Heart of a Champion

One of my favorite things about the Iditarod is the stories of the mushers and why they choose to brave the tough weather conditions and terrain of the Iditarod Trail.  For the large majority of mushers, running the Iditarod has nothing to do with winning and is a whole lot more about a cause so much bigger than becoming the Champion.  Here are a few of their stories.

Photo from reachingbeyondtheclouds.com

Cindy Abbott
After months of feeling sick, Cindy was diagnosed with a rare disease called Wegener’s Granulomatosis (WG).  This rare disease is incurable and could be life-threatening.  A true adventurer at heart, Cindy was in the process of training to climb Mt. Everest when she found out that she had WG.  If you look up the definition of perseverant in the dictionary, the definition should be Cindy Abbott.  Although she was suffering from side effects of her disease and became functionally blind in one eye, Cindy pushed on and completed her training to climb Everest.  On May 23, 2010, Cindy made it to the top of Everest, proudly holding a banner for the National Organization for Rare Disorders (NORD). 

Cindy Abbott lined up for the Ceremonial Start of the 2019 Iditarod.

Cindy didn’t stop with Everest.  When she came back, she decided to tackle the challenge of running the Iditarod to continue raising awareness for NORD.  Cindy has completed the Iditarod twice, earning the Red Lantern in both races.  She is currently on her final run in the 2019 race before retiring to get back to adventures with her husband. Cindy is the only female ever to both summit Mt. Everest and finish the Iditarod, both after the age of 50.

It would have been very easy for Cindy to give up, but she is a woman who has zero quit in her.  Her motto for climbing Everest and completing the Iditarod has been to “take it 10 feet at a time”.  Her ultimate goal is to cross the finish line in her own time. 

Brett at the Ceremonial Start, with Spencer driving his tag sled.

Brett Bruggeman/
Spencer Bruggeman
Brett’s youngest son Spencer was born with a birth defect causing one leg to not develop muscle, causing one leg to be shorter and skinnier than the other.  Although the family had traditionally been a football family, Spencer was forced to quit playing at about 10 years old.  He wanted to remain competitive and continue participating in sports that would be less dependent on both legs.  He became interested in dog sledding at the same time Brett was also interested in mushing.  Eventually, the family started their own kennel, Skinny Leg Sled Dogs, to honor Spencer’s leg.

Brett and his team at the Official Restart, ready to trek across Alaska to Nome.

Brett’s family embraced the idea, after some convincing of Brett’s wife, and they jumped right into the mushing world.  Brett runs the Iditarod as a way to honor and inspire Spencer.  Spencer hasn’t let his skinny leg stop him from being competitive.  He has done some races alongside his dad and a few on his own, and he has finished strong each time.  I wonder, will we see Spencer’s name signed up for the Iditarod some day?

Charley’s team ready to go at the Official Restart.

Charley Bejna
Charley first became interested in the Iditarod when he was a spectator at the Junior Iditarod in 2006.  From then on, he immersed himself in mushing.  He owns his own sled dog team in Knik, Alaska, although he resides in Illinois for half the year.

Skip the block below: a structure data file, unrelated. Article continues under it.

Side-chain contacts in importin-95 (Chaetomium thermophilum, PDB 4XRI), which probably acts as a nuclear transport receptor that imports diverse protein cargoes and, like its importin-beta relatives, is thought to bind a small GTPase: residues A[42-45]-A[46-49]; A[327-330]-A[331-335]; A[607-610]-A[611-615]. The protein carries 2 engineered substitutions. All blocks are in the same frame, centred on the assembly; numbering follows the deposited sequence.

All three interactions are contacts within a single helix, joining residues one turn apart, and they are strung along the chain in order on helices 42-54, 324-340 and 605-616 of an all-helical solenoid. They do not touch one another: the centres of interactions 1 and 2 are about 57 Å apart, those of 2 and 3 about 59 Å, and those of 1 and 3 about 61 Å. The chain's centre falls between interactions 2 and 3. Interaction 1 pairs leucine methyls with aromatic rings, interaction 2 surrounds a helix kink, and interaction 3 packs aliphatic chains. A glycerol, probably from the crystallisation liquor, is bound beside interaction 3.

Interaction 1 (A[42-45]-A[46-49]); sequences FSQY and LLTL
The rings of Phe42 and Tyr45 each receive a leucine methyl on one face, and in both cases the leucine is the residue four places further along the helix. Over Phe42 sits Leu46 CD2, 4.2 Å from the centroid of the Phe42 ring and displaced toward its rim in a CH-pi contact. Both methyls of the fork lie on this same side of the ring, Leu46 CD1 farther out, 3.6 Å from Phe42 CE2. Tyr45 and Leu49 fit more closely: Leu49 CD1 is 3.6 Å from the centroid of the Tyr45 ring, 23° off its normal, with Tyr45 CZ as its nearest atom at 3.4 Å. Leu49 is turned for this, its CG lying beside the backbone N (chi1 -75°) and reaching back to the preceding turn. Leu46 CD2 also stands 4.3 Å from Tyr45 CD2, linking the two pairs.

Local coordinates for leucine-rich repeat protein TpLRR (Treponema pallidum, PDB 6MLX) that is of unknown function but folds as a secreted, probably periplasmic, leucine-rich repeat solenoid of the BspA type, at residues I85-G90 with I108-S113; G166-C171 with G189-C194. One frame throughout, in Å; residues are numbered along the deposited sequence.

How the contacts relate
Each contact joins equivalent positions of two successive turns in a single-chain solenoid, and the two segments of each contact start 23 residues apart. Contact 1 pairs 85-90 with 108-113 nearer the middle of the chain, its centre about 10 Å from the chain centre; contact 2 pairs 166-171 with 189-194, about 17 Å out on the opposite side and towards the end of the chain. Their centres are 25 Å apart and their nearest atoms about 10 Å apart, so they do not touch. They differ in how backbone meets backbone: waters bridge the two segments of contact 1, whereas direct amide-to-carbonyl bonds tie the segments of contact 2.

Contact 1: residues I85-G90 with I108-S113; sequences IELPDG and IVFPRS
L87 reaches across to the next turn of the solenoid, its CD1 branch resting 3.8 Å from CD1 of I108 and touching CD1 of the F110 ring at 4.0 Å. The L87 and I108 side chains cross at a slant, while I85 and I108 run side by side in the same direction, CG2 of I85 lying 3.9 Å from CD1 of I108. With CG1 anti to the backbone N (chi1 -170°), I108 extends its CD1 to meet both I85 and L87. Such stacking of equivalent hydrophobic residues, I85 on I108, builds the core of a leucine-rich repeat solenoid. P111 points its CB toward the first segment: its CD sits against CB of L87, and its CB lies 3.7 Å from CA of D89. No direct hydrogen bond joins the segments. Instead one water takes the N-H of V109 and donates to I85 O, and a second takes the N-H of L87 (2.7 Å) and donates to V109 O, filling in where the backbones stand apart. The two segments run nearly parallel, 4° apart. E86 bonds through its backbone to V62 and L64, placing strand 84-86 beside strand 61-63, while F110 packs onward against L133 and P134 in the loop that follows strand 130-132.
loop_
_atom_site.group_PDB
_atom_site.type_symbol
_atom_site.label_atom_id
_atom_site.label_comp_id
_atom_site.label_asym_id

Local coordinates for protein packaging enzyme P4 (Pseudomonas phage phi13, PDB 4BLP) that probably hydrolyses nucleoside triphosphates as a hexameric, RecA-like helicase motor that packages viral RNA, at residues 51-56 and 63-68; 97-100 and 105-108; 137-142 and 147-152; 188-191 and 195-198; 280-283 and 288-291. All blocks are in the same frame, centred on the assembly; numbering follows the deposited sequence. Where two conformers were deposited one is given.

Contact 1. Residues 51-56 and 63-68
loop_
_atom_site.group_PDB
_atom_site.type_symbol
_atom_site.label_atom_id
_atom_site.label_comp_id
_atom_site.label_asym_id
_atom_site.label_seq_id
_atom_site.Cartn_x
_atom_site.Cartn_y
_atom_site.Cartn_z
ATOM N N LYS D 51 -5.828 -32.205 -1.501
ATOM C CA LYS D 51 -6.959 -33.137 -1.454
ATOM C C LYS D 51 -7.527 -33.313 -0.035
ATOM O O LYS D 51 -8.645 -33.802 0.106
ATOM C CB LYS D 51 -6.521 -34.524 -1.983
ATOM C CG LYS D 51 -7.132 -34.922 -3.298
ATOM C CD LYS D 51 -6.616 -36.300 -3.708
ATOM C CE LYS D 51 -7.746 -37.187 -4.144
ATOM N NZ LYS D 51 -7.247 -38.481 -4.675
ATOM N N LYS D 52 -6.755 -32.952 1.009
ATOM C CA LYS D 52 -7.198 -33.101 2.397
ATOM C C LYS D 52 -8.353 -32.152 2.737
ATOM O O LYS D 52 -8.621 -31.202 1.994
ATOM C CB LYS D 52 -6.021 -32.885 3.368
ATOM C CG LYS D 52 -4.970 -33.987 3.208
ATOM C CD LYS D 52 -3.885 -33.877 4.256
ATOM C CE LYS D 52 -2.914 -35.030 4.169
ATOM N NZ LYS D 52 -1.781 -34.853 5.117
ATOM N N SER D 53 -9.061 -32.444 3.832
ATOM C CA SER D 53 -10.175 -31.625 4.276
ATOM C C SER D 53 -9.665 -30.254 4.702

Charley is a Type 1 diabetic and is dependent on an insulin pump.  Although Charley has what others may see as a challenge, he pushes through and finds a way to run this great race.  Managing his diabetes on a daily basis is quite the challenge, but he wants to inspire other diabetics that they can continue living a normal life, too.  As long as you take care of your health, a diabetic can do anything if they set their mind to it.

This is Charley’s seventh year running the Iditarod.

Photo from soldiersystems.net

Rick Casillo
Although Rick has competed in the Iditarod nine times, his main goal is to help bring awareness to United States Veterans suffering from PTSD.  Each day, 22 U.S. Veterans take their own lives because of the effects of war battle.  It’s Rick’s mission to save the lives of these people who risked their own life to ensure our freedoms.

Photo from Alaska Coast Magazine

 Rick has an organization, Battle Dawgs, with the mission of helping these warriors suffering from PTSD.  Rick and his Battle Dawgs team provide healing and exhilarating experiences in Alaska.  Some of these adventures include fly fishing, hiking glaciers, and assisting in dog training.  Battle Dawgs also works to bring awareness to warriors suffering from PTSD and that number 22, hoping to help save lives.

Pushing through life’s obstacles makes each and every one of these mushers such an inspiration.  When the tough gets going, they don’t quit.  Instead, they pull on their snow pants and mukluks and challenge themselves to push for their dreams, even when it’s not the easy trail to take. 

Even though many of these mushers may never win the Iditarod, they have the true heart of a champion, and that’s what matters more than anything else.   

These stories are great segues into Social/Emotional Curriculum.  They are great for encouraging students to push on, no matter how tough life gets.  Even if you finish last, you still finished, and that’s what matters most.

Reflection:  Who is someone that inspires you?  Why does this person inspire you?  How does this person challenge you to grow and become a better person?

In honor of a fabulous team of 52 mushers out on the trail at this very moment, take a few moments in class to play, Name That Musher.  Have fun!